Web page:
# [Physics] Magnetic field of three infinite co-planar wires

electromagnetismhomework-and-exercises

I'm reviewing test questions from an old exam, but getting a little confused.

a) I thought one of the locations of 0 magnetic field would be right where the middle wire is, since the fields from wires to the left and to the right of it cancel there, but I'm not sure if that's true. I also found the other two locations as follows:

$B_1 = \frac{\mu_0 I}{2 \pi s}, \:\:\: B_2 = \frac{\mu_0 I}{2 \pi (a – s)}, \:\:\: B_3 = \frac{\mu_0 I}{2 \pi (2a – s)} \:\:\:$

$B_1 = B_2 + B_3$

$\frac{1}{s} = \frac{1}{a-s} + \frac{1}{2a – s}$

$s = \frac{a (\sqrt{3}+3)}{3}, \frac{-a (\sqrt{3}-3)}{3}$

Which would put the points of 0 magnetic field in the middle-ish (a bit further from the middle wire) between wires 1 and 2, and 2 and 3, which seems reasonable.

c) I'm not sure how to find the frequency of oscillation here. I know that $F = \int I \times B \: dl$ and we need to put it in the form $F =-kx$ but I don't really know how to do that. Any hints?

Same for part d.

Is it something like this?

$B_1 \cos \theta + B_2 \cos \theta = (B_1 +B_2) \frac{\epsilon}{\sqrt{a^2 + \epsilon^2}} = \frac{\mu_0 I \epsilon}{\pi (a^2 + \epsilon^2)} (-\hat{x})$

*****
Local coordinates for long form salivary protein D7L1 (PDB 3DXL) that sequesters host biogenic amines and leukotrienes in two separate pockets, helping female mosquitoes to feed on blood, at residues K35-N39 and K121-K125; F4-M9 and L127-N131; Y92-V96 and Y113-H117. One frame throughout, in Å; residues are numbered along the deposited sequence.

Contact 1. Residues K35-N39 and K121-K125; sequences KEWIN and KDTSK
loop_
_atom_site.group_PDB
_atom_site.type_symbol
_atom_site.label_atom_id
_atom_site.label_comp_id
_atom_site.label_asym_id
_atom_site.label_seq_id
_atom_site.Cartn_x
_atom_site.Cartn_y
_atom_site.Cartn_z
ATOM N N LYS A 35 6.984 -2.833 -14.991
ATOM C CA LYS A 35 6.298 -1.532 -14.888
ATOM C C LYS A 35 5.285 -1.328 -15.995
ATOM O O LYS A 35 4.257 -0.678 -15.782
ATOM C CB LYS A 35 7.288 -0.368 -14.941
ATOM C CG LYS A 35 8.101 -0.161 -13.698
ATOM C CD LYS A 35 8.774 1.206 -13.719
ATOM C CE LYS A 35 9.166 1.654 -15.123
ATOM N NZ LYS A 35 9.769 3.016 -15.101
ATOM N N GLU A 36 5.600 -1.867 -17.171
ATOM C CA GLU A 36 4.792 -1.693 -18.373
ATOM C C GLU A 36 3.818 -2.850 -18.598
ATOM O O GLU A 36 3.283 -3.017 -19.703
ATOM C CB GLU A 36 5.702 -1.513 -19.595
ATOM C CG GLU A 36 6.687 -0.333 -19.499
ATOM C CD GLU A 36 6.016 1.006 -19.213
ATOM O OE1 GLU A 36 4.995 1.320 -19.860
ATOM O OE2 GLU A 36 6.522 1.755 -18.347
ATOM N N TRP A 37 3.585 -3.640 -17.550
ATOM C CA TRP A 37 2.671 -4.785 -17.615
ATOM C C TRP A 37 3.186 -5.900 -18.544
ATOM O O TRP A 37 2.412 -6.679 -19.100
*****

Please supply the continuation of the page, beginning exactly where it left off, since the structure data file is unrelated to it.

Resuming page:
A few hints:

The field at the middle wire is "indeterminate" since there is a singularity due to the current in the middle wire. If you sketch the field as a function of $x$ you would get something like this:

(this is the plot of $\frac{1}{x-1}+\frac{1}{x}+\frac{1}{x+1}$ courtesy of Wolfram Alpha)

The zeros in the field are easily seen as occurring roughly at ±0.6 a - consistent with your calculation.

The magnetic field lines will look something like this:

where the 'x' marks the point where the field is null.

Now for the oscillation, you need to consider the B field that is experienced by the wire in the middle. As you already surmised, the sum of the fields of the two wires on either side is zero - but you need to ask yourself what is the field when you displace a small distance in x.

One way to do that is to take the derivative of the sum of the two fields - or you can just write down the expression for the field due to the wires at ±a at a position $dx$. This would be of the form

$$B \propto \frac{1}{a+dx}-\frac{1}{a-dx}$$

Doing a Taylor expansion (and figuring out the constant of proportionality) you will see that the field is indeed proportional to the displacement in x. This means that the central wire will experience a force that is proportional to the displacement. Convince yourself that the force is restoring - that is, points back to the middle - and you will have all you need to calculate the frequency.

You can then repeat the same procedure for the vertical field; but eyeballing it, I have the feeling that there is no change of direction of the field and therefore no oscillation. But I'll leave it up to you to take it from here - that's the policy on this site for homework-like questions.

Feel free to ask more questions if you don't make progress with these hints.